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FAIR HOUSING and SENIOR LIVING: Scootermania and Other Reasonable Accommodations

INTRODUCTION. First things first

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FAIR HOUSING and SENIOR LIVING: Scootermania and Other Reasonable Accommodations

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    1. FAIR HOUSING and SENIOR LIVING: Scootermania and Other Reasonable Accommodations Daniel Sternthal, J.D. Brown McCarroll, L.L.P. 111 Congress Avenue, Suite 1400 Austin, TX 78701-4093 512-703-5730 (direct) 512-481-4858 (direct fax) dsternthal@mailbmc.com

    2. INTRODUCTION First things first Purpose of the session Why is it important?

    3. Why Does it Matter?

    5. The Fair Housing Act of 1968 The Fair Housing Act (Act) prohibits discrimination in the sale, rental, financing based on five protected classes (race, color, religion, gender, national origin); In 1988, the Act was amended and added handicap/disabled to the protected classes; Handicap is defined as: an impairment limiting ones major life activities, a record of an impairment, or being regarded as having an impairment.

    6. What is Illegal Housing Discrimination Under the Fair Housing Act? Restricting choices; Denying access; Discouraging applicants; Steering applicants; Refusing to make reasonable accommodations or modifications; Communicating preferences.

    7. Overview What are the protected classes? Race Color Sex National origin Religion Family status elderly exception: if at least 80% of the units are occupied by at least one person age 55 or older, or all occupants are 62 years of age or older. Disabled

    8. Overview Who may be liable? CCRCs Retirement housing or senior living Assisted living Nursing facilities Group homes

    9. American with Disabilities Act of 1990

    10. Reasonable Accommodation Discrimination: Landlords refusal to permit reasonable modification to the existing premises at the expense of the disabled person or refusal to make reasonable accommodations in rules, policies, practices or services. What is a reasonable accommodation? Change to rule, policy, practice or service that may be necessary for a person with a disability to have an equal opportunity to enjoy dwelling.

    11. Reasonable Accommodation Analysis

    12. Reasonable Accommodation Key areas: Electric Scooters and other mobility aides; Assigned Parking; Private Duty Aides; and Animals (Service and Comfort).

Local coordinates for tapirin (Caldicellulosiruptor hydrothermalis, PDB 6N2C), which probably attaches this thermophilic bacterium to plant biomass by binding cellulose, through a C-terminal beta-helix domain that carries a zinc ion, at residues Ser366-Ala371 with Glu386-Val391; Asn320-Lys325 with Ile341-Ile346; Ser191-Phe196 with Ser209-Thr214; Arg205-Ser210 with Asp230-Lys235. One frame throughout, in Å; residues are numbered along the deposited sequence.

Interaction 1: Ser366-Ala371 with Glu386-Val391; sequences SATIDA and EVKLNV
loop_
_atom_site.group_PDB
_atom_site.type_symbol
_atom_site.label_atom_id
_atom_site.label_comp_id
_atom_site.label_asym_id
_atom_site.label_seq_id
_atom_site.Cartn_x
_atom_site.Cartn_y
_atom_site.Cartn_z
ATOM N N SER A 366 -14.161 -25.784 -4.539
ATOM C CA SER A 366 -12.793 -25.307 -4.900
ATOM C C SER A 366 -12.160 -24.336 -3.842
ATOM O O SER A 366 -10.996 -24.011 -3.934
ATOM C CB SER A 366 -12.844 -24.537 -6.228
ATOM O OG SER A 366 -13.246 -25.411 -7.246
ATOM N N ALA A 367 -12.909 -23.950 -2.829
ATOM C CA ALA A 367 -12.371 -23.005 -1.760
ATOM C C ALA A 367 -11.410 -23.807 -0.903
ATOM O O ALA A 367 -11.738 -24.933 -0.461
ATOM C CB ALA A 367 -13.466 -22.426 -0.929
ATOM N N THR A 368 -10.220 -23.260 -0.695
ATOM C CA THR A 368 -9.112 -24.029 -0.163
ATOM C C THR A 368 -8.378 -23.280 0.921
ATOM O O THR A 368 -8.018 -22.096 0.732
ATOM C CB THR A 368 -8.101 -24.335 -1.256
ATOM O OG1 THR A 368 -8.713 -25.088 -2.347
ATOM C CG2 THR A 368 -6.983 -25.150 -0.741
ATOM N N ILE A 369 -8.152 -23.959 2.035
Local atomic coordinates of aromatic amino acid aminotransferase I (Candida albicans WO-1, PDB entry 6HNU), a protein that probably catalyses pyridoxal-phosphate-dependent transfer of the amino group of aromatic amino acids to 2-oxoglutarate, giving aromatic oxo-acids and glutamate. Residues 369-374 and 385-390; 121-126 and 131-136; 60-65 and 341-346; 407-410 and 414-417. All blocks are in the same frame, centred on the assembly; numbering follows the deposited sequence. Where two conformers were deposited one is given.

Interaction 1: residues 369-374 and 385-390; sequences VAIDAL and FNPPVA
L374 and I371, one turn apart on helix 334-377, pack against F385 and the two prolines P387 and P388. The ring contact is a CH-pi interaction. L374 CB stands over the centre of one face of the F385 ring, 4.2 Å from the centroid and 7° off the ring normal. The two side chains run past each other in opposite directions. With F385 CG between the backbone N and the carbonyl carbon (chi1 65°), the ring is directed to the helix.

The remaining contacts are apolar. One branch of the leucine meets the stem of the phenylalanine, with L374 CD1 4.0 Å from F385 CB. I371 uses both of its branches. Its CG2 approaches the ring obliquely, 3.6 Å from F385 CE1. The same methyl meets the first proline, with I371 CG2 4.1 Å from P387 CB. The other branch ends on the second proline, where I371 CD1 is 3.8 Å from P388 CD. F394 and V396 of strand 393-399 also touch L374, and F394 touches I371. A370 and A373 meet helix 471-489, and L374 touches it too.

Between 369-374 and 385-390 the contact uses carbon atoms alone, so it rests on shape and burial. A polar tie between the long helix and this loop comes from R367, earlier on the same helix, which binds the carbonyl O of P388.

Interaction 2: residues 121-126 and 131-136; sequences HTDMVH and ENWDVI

13. Reasonable Accommodation Electric Scooters General rule is usually that residents cannot use electric transportation devices in the facility and the reasonable accommodation is to allow a disabled person to use such a device so long as it does not create an undue financial or administrative burden for the facility and does not cause a fundamental alteration.

    14. Recent Case Law Disability Discrimination U.S. v. Rathbone Retirement Community, (S.D. Indiana, Complaint November 2008); Hyatt v. Northern California Presbyterian Services and Management (Complaint July 2008); U.S. v. Covenant Retirement Community (Consent Order) (C.D. CA., 2007); U.S. v. Twining Services Corporation (Consent Order) (E.D. Penn; 2005); Bell v. Bishop Gadsden (Consent Order) (S. Carolina 2005); U.S. v. Royalwood Cooperative Apts., Inc. et. Al. (E.D. Mich., Feb. 2005); U.S. v. Savannah Pines (Consent Order) (Neb.; 2003); Grassi v. County Manor Apts. (HUD ALJ 2001); U.S. v. Hillhaven (D. Utah 1997); Weinstein v. Cherry Oaks Retirement Community (Colorado Ct. App. 1996); Morgan v. Retirement Unlimited (Va. Cir. Ct. 1995).

    15. Case Law Morgan v. Retirement Unlimited A retirement community resident who was injured while being transferred from a wheelchair to a dining room chair was awarded $500,000 after a jury trial. Weinstein v. Cherry Oaks Retirement Community Requiring a resident to transfer from a wheelchair to a dining room chair was found to violate the states fair housing law. Although management argued that fire safety concerns justified the policy, the court focused on evidence that showed the real motivation was to maintain a disability-free atmosphere.

    16. Case Law U.S.v. Hillhaven Restrictions on the use of motorized carts around the dining room and other common areas of an independent living residence during congested periods were upheld, where management had a concern for the safety of other residents, many of whom were themselves mobility-impaired, and where reasonable accommodations were made to help cart-users maintain access to the communitys facilities. Grassi v. County Manor Apts. A retirement community cannot require that motorized scooters users maintain liability insurance. While the community had a legitimate interest in promoting safety, insurance was not related to that concern.

    17. Case Law U.S. v. Savannah Pines Prohibited the use of scooters in facility, required security deposit for scooter users. U.S. v. Covenant Retirement Community Mobility aide policy requires only disabled can use them and that if they endanger the health and safety of others or cause substantial physical damage to other property they will be restricted until they can use them safely. U.S. v. Twining Services Corporation Allegations include that no wheelchairs were allowed in dining room or community center. Scooter registration and yearly evaluation was required.